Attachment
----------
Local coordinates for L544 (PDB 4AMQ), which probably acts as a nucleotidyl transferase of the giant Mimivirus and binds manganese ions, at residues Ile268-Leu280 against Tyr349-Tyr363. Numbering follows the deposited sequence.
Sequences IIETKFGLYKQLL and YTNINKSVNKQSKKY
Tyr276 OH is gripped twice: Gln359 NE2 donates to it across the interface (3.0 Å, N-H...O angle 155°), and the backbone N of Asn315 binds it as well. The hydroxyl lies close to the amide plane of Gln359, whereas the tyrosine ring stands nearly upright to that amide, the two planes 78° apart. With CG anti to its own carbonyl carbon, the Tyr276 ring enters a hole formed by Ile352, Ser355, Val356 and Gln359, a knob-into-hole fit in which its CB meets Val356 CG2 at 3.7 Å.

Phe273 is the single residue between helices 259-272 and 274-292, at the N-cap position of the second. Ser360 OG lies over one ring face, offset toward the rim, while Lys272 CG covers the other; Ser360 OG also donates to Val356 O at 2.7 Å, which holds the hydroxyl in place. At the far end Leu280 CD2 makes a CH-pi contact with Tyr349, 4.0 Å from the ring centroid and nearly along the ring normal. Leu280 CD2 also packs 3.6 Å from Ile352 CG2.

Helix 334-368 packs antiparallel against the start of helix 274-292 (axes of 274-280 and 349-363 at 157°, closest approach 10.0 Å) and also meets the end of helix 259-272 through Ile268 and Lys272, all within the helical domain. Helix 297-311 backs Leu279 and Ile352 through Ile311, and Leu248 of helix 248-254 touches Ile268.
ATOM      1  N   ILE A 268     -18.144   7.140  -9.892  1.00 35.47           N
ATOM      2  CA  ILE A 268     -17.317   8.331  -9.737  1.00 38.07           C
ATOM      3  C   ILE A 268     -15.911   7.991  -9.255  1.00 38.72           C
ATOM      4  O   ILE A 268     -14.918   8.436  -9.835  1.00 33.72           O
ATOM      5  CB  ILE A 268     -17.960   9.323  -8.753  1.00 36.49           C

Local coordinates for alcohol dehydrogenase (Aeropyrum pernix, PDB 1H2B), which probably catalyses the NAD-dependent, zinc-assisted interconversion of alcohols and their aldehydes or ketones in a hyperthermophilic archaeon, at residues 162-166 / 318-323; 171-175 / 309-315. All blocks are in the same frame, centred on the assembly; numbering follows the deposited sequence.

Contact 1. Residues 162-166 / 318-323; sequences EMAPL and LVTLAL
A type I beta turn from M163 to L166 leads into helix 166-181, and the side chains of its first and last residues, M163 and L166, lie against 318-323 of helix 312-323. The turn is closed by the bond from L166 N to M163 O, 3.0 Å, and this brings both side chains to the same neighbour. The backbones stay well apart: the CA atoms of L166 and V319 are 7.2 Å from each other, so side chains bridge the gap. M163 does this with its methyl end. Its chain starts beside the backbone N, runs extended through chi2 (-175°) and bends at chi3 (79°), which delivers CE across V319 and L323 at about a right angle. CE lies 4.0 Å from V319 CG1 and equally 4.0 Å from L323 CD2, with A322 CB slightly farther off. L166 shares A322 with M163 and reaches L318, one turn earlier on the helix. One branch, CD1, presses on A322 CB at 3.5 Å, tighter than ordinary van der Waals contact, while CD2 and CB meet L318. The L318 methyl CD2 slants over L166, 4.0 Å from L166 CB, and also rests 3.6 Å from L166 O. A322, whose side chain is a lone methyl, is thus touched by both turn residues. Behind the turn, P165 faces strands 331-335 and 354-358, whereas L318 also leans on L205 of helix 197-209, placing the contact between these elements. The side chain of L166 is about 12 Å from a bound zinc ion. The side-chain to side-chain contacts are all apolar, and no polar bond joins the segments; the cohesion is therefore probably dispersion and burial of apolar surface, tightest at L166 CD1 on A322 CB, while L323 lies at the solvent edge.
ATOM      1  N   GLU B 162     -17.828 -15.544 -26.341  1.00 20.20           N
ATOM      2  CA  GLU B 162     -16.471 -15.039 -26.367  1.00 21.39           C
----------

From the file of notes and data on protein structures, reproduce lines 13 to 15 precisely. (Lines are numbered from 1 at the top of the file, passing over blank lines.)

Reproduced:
A type I beta turn from M163 to L166 leads into helix 166-181, and the side chains of its first and last residues, M163 and L166, lie against 318-323 of helix 312-323. The turn is closed by the bond from L166 N to M163 O, 3.0 Å, and this brings both side chains to the same neighbour. The backbones stay well apart: the CA atoms of L166 and V319 are 7.2 Å from each other, so side chains bridge the gap. M163 does this with its methyl end. Its chain starts beside the backbone N, runs extended through chi2 (-175°) and bends at chi3 (79°), which delivers CE across V319 and L323 at about a right angle. CE lies 4.0 Å from V319 CG1 and equally 4.0 Å from L323 CD2, with A322 CB slightly farther off. L166 shares A322 with M163 and reaches L318, one turn earlier on the helix. One branch, CD1, presses on A322 CB at 3.5 Å, tighter than ordinary van der Waals contact, while CD2 and CB meet L318. The L318 methyl CD2 slants over L166, 4.0 Å from L166 CB, and also rests 3.6 Å from L166 O. A322, whose side chain is a lone methyl, is thus touched by both turn residues. Behind the turn, P165 faces strands 331-335 and 354-358, whereas L318 also leans on L205 of helix 197-209, placing the contact between these elements. The side chain of L166 is about 12 Å from a bound zinc ion. The side-chain to side-chain contacts are all apolar, and no polar bond joins the segments; the cohesion is therefore probably dispersion and burial of apolar surface, tightest at L166 CD1 on A322 CB, while L323 lies at the solvent edge.
ATOM      1  N   GLU B 162     -17.828 -15.544 -26.341  1.00 20.20           N
ATOM      2  CA  GLU B 162     -16.471 -15.039 -26.367  1.00 21.39           C